I didn’t have a female lead in mind originally. I was going to write a different book, and my main character was male. But in an early chapter he urgently needed information that he couldn’t get hold of legally. We saw him arrive at a fabulous flat in London’s Docklands – and then a woman walked into the room, dressed for the opera and putting in her earrings ... and that was Charlotte Alton. Two things were immediately clear to me: one, that she had more self-possession than any character I’d ever written about before; and two, that she was hiding something. Which made me wonder, what?
Even so, it took me months to realise how much more interesting the story might be if I told it through her eyes.
How much research did you have to do to enable you to write the book?
A lot. As part of the novel is set within an experimental prison, I read up on prison conditions, both in the UK and the US, to work out what it might be like inside. I also had help from a doctor and a paramedic; a couple of psychiatrists talked me through several scenes in detail; and a police officer helped with questions about hijacking vehicles and destroying evidence. The internet’s a great source of information too – I’ve spent hours poring over crime-scene training videos ...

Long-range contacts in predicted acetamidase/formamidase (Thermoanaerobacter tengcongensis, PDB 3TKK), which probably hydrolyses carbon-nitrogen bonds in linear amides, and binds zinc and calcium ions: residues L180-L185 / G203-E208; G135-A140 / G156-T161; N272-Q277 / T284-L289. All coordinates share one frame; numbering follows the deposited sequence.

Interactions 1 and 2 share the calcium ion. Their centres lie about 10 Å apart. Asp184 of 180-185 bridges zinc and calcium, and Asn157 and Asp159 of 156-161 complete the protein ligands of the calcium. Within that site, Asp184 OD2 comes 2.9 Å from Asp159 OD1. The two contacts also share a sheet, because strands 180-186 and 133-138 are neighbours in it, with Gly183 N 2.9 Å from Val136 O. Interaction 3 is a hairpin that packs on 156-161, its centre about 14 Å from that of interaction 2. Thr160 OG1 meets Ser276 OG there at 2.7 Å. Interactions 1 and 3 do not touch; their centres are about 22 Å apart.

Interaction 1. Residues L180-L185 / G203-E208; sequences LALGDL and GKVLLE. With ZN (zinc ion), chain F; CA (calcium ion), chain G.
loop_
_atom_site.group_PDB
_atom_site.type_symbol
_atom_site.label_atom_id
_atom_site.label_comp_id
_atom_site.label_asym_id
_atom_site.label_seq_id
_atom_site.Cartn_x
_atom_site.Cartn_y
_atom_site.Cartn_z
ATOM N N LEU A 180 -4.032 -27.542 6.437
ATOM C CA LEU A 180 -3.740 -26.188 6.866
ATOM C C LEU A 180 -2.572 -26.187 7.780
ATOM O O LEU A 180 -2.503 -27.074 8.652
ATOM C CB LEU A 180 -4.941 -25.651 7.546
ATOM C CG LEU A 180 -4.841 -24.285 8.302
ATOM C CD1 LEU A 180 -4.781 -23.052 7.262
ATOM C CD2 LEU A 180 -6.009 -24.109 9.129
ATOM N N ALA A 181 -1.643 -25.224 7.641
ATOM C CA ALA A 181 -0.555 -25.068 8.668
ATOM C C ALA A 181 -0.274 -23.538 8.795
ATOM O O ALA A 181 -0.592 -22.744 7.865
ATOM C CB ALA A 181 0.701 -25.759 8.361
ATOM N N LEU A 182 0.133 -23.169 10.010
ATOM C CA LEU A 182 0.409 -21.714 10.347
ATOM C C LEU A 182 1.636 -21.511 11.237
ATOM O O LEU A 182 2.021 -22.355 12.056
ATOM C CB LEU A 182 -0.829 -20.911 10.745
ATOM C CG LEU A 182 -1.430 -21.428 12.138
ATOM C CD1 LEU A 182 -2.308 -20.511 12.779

Are you a plotter or do you prefer to see where the story takes you?
Occasionally I succumb to the lure of plotting. I spent ages on a plan for The Distance, in the belief that it was going to help me write a better book – or at least write it faster. But as soon as I started writing I immediately went off-piste. I’ve tried it with the sequel too, but the resulting book died swiftly on the page. I’ve now given up on plotting completely. The only thing that seems to work is to find a couple of characters that interest me, throw them into an odd situation and see what happens.
Structural planning starts once I’ve got a first draft down – I’ll read it through, then pull it to pieces and put it back together again. That’s usually when I discover what the story’s really about.
How did you celebrate when you found out your novel was going to be published?
Well, champagne was out: I had a very heavy cold and with it, an inner ear problem that was making the room spin, so when the phone rang I was lying on the floor. It was my agent, with the news that a UK publisher had an offer for The Distance. I was staggered; I’d never thought it would sell.
By the middle of the next week, four more editors had put in bids, which left us, unbelievably, with a five-way auction. I took my heavy cold – and even heavier sense of unreality – on a three-day tour of the publishers, trying not to sneeze on everyone. On the final day, absolutely shattered, and having just thrown coffee all over my coat, I met Bill Massey at Orion, and as soon as he started talking I realised he got it: he saw the book exactly as I did. As we walked out of the meeting my agent said, ‘Well?’ and I said, ‘Him,’ and that was it: decision made.
So, no party and no fancy restaurant dinner – that heavy cold meant I’d lost my sense of taste. But I did finally have a glass of champagne, before I caught the bus home to Oxford.
Are you currently working on a new book?
Yes – the sequel to The Distance.